Tuesday, October 25, 2011

Getting Along With a Dilemma

It's been a month since we put our elderly Belgian Draft Horse, Bear down.  When Bear left us we moved Gus into the pasture with Bob our Quarter Horse and Poco our Appaloosa.

Initially things were a bit rocky as the dynamics of reforming the "herd" took place.  Poco and Gus have shared a pasture before and get along well.  They greeted each other happily but Bob immediately stepped up and pushed Poco away from Gus.

Yep, there was a new Boss in town.

Gus is as gentle and kind as he is big.  He's willing to let Bob, ironically the smallest of all three horses, think he's the boss although Gus could easily change this if he wanted to with one push of his massive frame.

Feeding time has required us to drop hay out in the pasture for Gus while Bob and Poco share the feeder in the loafing shed.  Initially Bob would immediately come over and push Gus off of his hay.  But Gus being the resourceful guy he is, would merely go to the feeder that Bob had just vacated and pick up where he left off with his meal.  All the while Poco paid no mind of who was standing next to him.  Eventually Bob realized that there was nothing special about Gus's hay and now leaves him alone.

As the last month has progressed things have settled down pretty nicely. Everybody is getting enough food and nobody has gotten hurt.  All three horses now graze and nap together.

They even share the loafing shed in rain storms.

So although things are getting along fine I'm concerned about the upcoming months.  Winter is coming and it brings the strong cold winds out of Canada.  This pasture and its larger loafing shed (where we feed and water out of our outbuilding instead of the barn), are in direct line of these winds which peaked at  +100 mph last winter.

At the end of October we have always moved our horses to the back pastures where we feed and water under the lights of our barn.  The loafing sheds are smaller, fitting two horses well but a bit tight for three, especially for a horse of Gus's size.  These sheds are insulated and provide protection from the winter wind and elements.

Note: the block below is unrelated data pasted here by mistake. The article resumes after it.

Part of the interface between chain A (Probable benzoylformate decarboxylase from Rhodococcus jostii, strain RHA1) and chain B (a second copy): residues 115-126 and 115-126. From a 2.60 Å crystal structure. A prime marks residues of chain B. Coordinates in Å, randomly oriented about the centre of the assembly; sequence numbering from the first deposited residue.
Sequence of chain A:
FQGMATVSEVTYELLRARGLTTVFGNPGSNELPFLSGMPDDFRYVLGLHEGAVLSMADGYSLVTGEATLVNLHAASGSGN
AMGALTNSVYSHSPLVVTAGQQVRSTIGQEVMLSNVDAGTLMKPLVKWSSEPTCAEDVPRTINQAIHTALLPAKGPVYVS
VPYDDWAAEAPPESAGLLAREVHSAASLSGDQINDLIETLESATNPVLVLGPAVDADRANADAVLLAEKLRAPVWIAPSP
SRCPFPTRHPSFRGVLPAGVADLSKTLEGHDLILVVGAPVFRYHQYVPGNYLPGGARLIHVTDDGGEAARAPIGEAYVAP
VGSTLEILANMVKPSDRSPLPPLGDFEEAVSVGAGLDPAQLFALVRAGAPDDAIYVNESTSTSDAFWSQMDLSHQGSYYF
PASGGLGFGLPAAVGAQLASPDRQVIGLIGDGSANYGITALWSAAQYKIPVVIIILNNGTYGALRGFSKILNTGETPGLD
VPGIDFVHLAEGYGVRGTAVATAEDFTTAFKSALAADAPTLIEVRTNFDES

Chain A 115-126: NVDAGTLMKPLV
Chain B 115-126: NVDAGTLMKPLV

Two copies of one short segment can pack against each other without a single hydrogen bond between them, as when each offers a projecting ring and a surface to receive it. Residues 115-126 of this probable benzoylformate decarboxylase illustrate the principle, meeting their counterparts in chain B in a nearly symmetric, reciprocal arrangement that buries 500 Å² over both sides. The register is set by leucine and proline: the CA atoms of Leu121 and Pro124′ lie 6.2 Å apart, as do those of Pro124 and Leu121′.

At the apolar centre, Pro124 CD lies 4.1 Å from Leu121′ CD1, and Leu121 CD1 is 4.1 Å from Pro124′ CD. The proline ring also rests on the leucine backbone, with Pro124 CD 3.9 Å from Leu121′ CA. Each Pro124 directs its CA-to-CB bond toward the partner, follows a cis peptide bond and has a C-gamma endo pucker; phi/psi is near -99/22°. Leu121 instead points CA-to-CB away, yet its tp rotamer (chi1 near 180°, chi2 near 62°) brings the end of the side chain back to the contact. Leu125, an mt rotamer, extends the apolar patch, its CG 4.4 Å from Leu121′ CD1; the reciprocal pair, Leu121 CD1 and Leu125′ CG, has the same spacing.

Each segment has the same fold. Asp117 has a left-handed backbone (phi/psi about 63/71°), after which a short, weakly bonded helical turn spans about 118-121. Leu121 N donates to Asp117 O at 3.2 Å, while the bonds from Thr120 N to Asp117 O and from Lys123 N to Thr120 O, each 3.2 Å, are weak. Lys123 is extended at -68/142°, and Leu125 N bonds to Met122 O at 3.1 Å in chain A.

There is nothing as comforting as hearing a storm rage outside at night and knowing your horses are dry and safe.  This set up worked great when we had two horses at home and boarded the third.  But this year we have three horses at home. 

I'm concerned that someone is going to be left outside in our winter weather.  In addition, I don't want to drop hay outside for the "left out" horse and have it fly away, get soaked (or both).  I want everybody eating in the safety of a dry loafing shed and to have the option of seeking its shelter.

Could be that someone has to live alone but I hate that thought as much as someone standing forlornly outside in the middle of a storm.  This is my current dilemma of which I've found no solution.  Ugh!  I don't have many days left to figure it out!  Stay tuned.


  1. I didnt realize Bear had to be put down. I am sorry for your loss. Your horses are all beautiful. We had stalls in our barn that we fed our horses in during the winter months then they would go out in the fields during the day to get fresh air and exersize then we put them to bed at night in their stalls. Hope you can figure something out for your horses. Wonderful photos. Have a good eve.

  2. I am struggling with the same thing. It has been 6 years since we introduced a new horse to the herd and the one we lost, was the herd boss. The dynamics have changed or are changing. She was very nervous leaving her corraled alone. I thought my mare would do okay with her and she was a pistol! So I put her with the low mare and that didn't work out, so now she is with our only gelding. They have found a truce of sorts, but at some point, they will all need put together. May not happen until spring. I hate this part of horsekeeping!

  3. I'm glad everyone seems to be settling in fine with the new herd arrangements. As far as the smaller barn can you put up round pen panel dividers to make little stalls/runs so they have a barrier? I've done that before and the dominant horse won't go out into the weather to chase the submissive horse out of the barn. I hope this helps or you find another solution because it is very sad to look outside and see one horse hanging halfway out of the barn or standing out in the weather because of the dominant horse being a butt. Good luck!!